This One Chart Is A Huge Recession Flag
Bond curve inversion is one thing, being inverted for the longest time on record is another.
The bond markets are useful for a variety of different things. They provide a way for Governments and corporates alike to raise capital. It provides a gauge of expectations for future interest rates at any point in time. And arguably one of the best uses for macro investors of the bond market is the finger-on-the-pulse it provides about investor sentiment in general.
One of the classic cases is when trying to predict when/if a recession will occur (in this case we’re focused on the US). For decades, investors have looked at curve inversion as a leading indicator that a recession is coming.
What’s curve inversion?
Normally, we expect that bills/notes/bonds issued by the US Gov to have a yield that slopes upwards as the tenor increases. For example, the yield on a 2 year bond should be lower than a 10 year bond (on the basis of a normal functioning economy with a growth horizon).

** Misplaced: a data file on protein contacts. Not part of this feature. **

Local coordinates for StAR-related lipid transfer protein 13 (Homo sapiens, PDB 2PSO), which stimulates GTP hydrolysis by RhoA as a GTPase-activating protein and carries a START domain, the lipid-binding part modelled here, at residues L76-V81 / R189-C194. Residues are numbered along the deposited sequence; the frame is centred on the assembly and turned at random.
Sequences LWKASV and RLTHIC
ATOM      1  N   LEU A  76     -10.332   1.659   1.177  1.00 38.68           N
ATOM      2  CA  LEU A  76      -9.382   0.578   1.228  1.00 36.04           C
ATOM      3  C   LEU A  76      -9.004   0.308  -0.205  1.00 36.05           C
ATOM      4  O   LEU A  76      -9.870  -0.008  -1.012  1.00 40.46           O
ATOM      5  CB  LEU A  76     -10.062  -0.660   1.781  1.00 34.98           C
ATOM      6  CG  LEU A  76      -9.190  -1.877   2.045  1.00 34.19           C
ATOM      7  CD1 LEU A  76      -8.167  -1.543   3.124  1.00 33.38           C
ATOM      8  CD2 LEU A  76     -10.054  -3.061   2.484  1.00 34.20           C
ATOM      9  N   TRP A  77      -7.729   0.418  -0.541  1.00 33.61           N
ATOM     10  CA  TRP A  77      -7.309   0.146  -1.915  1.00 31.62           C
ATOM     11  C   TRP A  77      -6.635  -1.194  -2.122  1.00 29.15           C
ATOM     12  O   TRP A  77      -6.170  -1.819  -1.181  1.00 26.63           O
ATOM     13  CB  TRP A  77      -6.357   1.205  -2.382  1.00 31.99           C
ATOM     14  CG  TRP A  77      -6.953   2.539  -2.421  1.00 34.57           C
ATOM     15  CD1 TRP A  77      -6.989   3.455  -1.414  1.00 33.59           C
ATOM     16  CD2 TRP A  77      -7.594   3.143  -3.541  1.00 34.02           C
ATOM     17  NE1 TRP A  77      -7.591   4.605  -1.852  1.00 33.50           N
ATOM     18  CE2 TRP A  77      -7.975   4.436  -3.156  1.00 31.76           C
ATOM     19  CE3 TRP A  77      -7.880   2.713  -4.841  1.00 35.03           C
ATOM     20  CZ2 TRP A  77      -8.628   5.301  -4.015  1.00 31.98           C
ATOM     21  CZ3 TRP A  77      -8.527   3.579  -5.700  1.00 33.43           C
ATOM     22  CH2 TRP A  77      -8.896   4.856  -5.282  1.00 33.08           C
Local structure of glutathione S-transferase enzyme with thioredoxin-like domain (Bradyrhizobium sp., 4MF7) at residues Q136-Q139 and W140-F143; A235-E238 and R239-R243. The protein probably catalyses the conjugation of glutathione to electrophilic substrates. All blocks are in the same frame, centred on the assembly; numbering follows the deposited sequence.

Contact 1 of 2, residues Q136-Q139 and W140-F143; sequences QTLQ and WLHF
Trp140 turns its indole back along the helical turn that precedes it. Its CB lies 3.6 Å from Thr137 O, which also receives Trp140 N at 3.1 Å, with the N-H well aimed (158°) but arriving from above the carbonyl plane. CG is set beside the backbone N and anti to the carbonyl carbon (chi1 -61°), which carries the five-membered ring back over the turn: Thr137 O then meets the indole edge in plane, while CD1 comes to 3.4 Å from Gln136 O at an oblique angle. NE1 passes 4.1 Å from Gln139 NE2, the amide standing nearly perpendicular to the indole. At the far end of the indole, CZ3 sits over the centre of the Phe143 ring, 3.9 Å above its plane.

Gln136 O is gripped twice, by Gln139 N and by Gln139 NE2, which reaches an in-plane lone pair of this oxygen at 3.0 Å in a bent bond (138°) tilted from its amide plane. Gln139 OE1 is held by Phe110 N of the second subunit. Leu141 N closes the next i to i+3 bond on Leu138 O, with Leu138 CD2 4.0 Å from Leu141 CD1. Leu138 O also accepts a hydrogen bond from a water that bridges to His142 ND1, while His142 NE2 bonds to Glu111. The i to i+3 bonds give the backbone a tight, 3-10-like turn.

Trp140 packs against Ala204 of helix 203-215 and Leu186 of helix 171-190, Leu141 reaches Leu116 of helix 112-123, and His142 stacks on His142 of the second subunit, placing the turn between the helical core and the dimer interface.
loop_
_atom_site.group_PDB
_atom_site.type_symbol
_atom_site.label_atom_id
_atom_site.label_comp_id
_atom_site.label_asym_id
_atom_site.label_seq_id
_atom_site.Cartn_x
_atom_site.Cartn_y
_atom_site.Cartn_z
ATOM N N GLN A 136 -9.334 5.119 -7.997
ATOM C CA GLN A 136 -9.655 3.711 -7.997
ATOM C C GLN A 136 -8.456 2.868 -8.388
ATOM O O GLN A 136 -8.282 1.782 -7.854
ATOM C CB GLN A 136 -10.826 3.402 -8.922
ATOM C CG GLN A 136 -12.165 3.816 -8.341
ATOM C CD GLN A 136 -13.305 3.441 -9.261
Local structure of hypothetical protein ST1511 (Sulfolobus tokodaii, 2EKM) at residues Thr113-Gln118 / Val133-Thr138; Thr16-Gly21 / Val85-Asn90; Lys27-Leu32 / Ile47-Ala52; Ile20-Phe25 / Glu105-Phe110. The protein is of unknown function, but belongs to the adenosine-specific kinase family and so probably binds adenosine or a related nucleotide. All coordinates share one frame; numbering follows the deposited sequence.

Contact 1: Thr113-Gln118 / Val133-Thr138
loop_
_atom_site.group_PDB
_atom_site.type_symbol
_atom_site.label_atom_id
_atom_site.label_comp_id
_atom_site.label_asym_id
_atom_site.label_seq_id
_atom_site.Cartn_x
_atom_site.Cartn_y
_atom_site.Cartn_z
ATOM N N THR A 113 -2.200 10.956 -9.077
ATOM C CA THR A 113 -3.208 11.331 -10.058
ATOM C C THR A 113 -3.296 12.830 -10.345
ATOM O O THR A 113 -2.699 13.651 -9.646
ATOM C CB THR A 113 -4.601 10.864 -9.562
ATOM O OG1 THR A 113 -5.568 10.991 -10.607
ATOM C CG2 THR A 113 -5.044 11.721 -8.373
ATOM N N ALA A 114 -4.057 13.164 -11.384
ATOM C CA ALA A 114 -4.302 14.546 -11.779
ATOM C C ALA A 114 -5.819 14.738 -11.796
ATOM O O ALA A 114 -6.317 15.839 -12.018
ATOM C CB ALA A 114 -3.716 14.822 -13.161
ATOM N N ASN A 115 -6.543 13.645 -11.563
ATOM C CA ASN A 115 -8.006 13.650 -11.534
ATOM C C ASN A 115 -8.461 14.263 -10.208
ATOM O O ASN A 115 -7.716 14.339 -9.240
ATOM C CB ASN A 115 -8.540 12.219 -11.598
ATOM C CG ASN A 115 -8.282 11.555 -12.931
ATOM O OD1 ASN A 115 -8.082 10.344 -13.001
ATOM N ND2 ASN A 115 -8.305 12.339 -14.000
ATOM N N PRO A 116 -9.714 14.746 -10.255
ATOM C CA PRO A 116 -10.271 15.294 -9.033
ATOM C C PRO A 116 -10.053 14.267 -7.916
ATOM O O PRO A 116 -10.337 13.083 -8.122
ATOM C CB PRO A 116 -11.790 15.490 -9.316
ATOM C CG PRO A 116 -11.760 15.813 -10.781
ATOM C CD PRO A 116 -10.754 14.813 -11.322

Curve inversion happens when you take a short dated and a long dated yield and find that the short term yield is HIGHER than the longer dated one.
In short, this tells us that the market is expecting interest rates to fall, which is usually as a result of the central bank trying to stimulate demand due to low/falling growth rates.
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The chart you need to see
Below we flag up the spread between the 10 year bond and the 3 month bill. The light blue shows the number of days historically that it has been inverted, with the red showing recessionary periods.
The key statistic here is that the curve has now been inverted for 212 days straight, the longest on record. In the past, the longer the curve has been inverted for, the longer the recession has been that has followed.
In the rest of the article, we’ll discuss:
What other spreads (e.g 2’s/5’s) are telling us
Why the bond market is signalling something different to equities
If Treasury bills is the best place to hold funds right now
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